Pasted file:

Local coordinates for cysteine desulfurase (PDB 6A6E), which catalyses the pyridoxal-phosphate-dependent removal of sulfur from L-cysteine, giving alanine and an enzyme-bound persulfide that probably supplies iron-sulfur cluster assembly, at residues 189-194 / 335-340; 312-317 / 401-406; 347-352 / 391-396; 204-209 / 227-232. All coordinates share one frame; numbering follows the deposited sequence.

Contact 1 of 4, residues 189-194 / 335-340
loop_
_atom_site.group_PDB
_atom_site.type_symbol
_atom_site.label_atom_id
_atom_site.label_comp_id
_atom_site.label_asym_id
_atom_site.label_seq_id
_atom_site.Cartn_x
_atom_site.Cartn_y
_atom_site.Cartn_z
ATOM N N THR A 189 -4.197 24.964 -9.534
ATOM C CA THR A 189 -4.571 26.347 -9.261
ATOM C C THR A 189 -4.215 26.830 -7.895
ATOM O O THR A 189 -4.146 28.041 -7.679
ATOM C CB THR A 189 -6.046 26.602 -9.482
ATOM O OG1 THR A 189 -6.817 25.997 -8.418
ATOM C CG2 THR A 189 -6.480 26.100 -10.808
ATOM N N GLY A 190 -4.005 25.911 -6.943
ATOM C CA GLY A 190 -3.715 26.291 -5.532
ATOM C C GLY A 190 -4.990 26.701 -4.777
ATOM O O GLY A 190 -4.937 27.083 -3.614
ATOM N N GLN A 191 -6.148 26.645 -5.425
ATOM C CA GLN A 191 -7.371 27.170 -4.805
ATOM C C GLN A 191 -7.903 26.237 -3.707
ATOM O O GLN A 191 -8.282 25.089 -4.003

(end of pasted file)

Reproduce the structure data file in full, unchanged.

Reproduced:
Local coordinates for cysteine desulfurase (PDB 6A6E), which catalyses the pyridoxal-phosphate-dependent removal of sulfur from L-cysteine, giving alanine and an enzyme-bound persulfide that probably supplies iron-sulfur cluster assembly, at residues 189-194 / 335-340; 312-317 / 401-406; 347-352 / 391-396; 204-209 / 227-232. All coordinates share one frame; numbering follows the deposited sequence.

Contact 1 of 4, residues 189-194 / 335-340
loop_
_atom_site.group_PDB
_atom_site.type_symbol
_atom_site.label_atom_id
_atom_site.label_comp_id
_atom_site.label_asym_id
_atom_site.label_seq_id
_atom_site.Cartn_x
_atom_site.Cartn_y
_atom_site.Cartn_z
ATOM N N THR A 189 -4.197 24.964 -9.534
ATOM C CA THR A 189 -4.571 26.347 -9.261
ATOM C C THR A 189 -4.215 26.830 -7.895
ATOM O O THR A 189 -4.146 28.041 -7.679
ATOM C CB THR A 189 -6.046 26.602 -9.482
ATOM O OG1 THR A 189 -6.817 25.997 -8.418
ATOM C CG2 THR A 189 -6.480 26.100 -10.808
ATOM N N GLY A 190 -4.005 25.911 -6.943
ATOM C CA GLY A 190 -3.715 26.291 -5.532
ATOM C C GLY A 190 -4.990 26.701 -4.777
ATOM O O GLY A 190 -4.937 27.083 -3.614
ATOM N N GLN A 191 -6.148 26.645 -5.425
ATOM C CA GLN A 191 -7.371 27.170 -4.805
ATOM C C GLN A 191 -7.903 26.237 -3.707
ATOM O O GLN A 191 -8.282 25.089 -4.003